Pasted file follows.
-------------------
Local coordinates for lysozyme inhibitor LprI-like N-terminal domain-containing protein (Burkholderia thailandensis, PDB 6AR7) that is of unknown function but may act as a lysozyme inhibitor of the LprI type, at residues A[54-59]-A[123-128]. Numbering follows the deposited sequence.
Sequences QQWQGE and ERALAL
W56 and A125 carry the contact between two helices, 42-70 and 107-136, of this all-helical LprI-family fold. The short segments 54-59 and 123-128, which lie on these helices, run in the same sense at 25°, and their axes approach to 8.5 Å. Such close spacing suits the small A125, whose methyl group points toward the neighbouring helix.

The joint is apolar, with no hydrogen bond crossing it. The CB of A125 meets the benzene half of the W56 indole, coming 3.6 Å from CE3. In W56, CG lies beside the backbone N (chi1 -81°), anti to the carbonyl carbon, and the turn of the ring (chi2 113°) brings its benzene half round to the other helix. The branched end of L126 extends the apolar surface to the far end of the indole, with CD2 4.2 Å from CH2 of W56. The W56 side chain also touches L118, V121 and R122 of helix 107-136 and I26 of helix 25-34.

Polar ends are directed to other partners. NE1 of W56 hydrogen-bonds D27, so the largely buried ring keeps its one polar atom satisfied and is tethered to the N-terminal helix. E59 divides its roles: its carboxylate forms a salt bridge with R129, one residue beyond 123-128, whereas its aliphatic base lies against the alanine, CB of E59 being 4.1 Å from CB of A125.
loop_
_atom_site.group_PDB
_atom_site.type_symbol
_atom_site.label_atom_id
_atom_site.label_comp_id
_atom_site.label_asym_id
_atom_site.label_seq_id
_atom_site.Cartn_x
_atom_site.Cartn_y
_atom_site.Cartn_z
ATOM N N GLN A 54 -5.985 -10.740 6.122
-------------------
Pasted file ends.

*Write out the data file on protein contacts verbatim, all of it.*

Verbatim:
Local coordinates for lysozyme inhibitor LprI-like N-terminal domain-containing protein (Burkholderia thailandensis, PDB 6AR7) that is of unknown function but may act as a lysozyme inhibitor of the LprI type, at residues A[54-59]-A[123-128]. Numbering follows the deposited sequence.
Sequences QQWQGE and ERALAL
W56 and A125 carry the contact between two helices, 42-70 and 107-136, of this all-helical LprI-family fold. The short segments 54-59 and 123-128, which lie on these helices, run in the same sense at 25°, and their axes approach to 8.5 Å. Such close spacing suits the small A125, whose methyl group points toward the neighbouring helix.

The joint is apolar, with no hydrogen bond crossing it. The CB of A125 meets the benzene half of the W56 indole, coming 3.6 Å from CE3. In W56, CG lies beside the backbone N (chi1 -81°), anti to the carbonyl carbon, and the turn of the ring (chi2 113°) brings its benzene half round to the other helix. The branched end of L126 extends the apolar surface to the far end of the indole, with CD2 4.2 Å from CH2 of W56. The W56 side chain also touches L118, V121 and R122 of helix 107-136 and I26 of helix 25-34.

Polar ends are directed to other partners. NE1 of W56 hydrogen-bonds D27, so the largely buried ring keeps its one polar atom satisfied and is tethered to the N-terminal helix. E59 divides its roles: its carboxylate forms a salt bridge with R129, one residue beyond 123-128, whereas its aliphatic base lies against the alanine, CB of E59 being 4.1 Å from CB of A125.
loop_
_atom_site.group_PDB
_atom_site.type_symbol
_atom_site.label_atom_id
_atom_site.label_comp_id
_atom_site.label_asym_id
_atom_site.label_seq_id
_atom_site.Cartn_x
_atom_site.Cartn_y
_atom_site.Cartn_z
ATOM N N GLN A 54 -5.985 -10.740 6.122